|Publication number||US7664477 B2|
|Application number||US 11/614,068|
|Publication date||Feb 16, 2010|
|Filing date||Dec 20, 2006|
|Priority date||Dec 20, 2006|
|Also published as||CN101207395A, DE102007017031A1, US20080152058|
|Publication number||11614068, 614068, US 7664477 B2, US 7664477B2, US-B2-7664477, US7664477 B2, US7664477B2|
|Original Assignee||Mediatek Inc.|
|Export Citation||BiBTeX, EndNote, RefMan|
|Patent Citations (7), Classifications (8), Legal Events (3)|
|External Links: USPTO, USPTO Assignment, Espacenet|
1. Field of the Invention
The present invention relates to communications systems, more particularly, to a communications system using a low cost oscillator and related method thereof.
2. Description of the Prior Art
An area of recent technological advancement concerns communications-positioning systems. One example of this positioning technology is the global positioning system (GPS). The GPS is currently the Earth's only fully-functional satellite navigation system, comprising more than two dozen GPS satellites to broadcast precise timing signals by radio to electronic GPS receivers. These broadcasts allow GPS receivers to accurately determine their location (longitude, latitude, and altitude) in real time, day time, night time, or in any type of weather condition.
Due to the popularity and usefulness of GPS applications, they have also recently begun to be incorporated within communications devices and cellular phones as a single integrated unit. In producing a cost effective cellular phone with GPS functionality, manufacturers have begun sharing common components between the two systems in the integrated device. Particularly, the oscillator (or crystal) is commonly shared due to the high cost associated with each unit. The oscillator provides a clock signal for which circuitry of the device can operate from, and use for the transmission and receiving of signals.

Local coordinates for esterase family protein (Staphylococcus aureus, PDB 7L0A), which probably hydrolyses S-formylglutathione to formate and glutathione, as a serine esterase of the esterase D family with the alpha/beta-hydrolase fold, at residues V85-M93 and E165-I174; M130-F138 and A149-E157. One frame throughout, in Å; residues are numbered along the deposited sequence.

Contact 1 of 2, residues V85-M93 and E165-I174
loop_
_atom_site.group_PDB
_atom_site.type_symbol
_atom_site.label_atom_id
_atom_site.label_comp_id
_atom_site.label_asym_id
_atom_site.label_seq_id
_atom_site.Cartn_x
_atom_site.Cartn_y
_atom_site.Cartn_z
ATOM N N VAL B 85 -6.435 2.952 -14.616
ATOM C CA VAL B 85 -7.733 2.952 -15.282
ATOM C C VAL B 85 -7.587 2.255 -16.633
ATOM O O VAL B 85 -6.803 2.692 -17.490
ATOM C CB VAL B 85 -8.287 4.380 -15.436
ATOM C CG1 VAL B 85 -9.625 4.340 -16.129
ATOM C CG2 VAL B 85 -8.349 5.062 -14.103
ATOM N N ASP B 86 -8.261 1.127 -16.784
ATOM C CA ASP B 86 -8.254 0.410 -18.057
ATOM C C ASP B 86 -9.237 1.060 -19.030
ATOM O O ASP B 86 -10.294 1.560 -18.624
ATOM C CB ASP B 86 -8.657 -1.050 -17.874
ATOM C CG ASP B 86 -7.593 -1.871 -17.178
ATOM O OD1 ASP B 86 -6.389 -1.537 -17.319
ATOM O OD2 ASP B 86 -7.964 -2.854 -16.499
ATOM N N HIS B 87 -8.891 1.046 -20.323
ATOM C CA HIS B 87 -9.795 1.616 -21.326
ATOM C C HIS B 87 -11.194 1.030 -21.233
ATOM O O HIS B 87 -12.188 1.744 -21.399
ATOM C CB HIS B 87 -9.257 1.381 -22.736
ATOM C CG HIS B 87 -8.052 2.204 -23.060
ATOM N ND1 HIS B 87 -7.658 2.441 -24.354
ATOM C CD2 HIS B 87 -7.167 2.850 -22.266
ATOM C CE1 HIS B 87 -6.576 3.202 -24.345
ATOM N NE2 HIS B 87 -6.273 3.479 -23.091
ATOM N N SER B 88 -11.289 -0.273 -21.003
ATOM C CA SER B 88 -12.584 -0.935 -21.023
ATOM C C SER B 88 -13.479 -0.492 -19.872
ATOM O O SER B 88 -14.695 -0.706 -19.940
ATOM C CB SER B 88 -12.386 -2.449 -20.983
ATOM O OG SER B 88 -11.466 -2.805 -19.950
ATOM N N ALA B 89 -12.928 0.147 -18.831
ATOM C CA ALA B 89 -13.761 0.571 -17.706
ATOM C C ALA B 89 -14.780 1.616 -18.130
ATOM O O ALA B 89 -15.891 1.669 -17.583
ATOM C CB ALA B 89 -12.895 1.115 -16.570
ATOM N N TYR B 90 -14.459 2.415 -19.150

As illustrated in
It is important to note that cellular phone broadcast frequencies differ from GPS broadcasting frequencies. Therefore, in order to share an identical oscillator between cellular phone circuitry and a GPS receiver, the frequency of the oscillator must be processed to match at least one of the components (either GPS or cellular) of the integrated device, or even possibly individually processed from an arbitrary frequency to match both.
The device illustrated in
An effective GPS receiver however, requires a highly accurate GPS system clock signal Z4 for optimal performance. Since the GPS receiver 100 utilizes a GPS system clock signal Z4 being derived from an oscillator 102 of mismatched frequency, several uncertainties inherently become involved. Also, implementation of a flexible input frequency synthesizer, as shown in
When a common oscillator is shared with a cellular device of a GSM network, and a positioning device (like a GPS navigations system), a different architecture is required. This architecture is used to cope with the need for changing frequencies involved with the changing of GSM base stations.
As seen from the description above and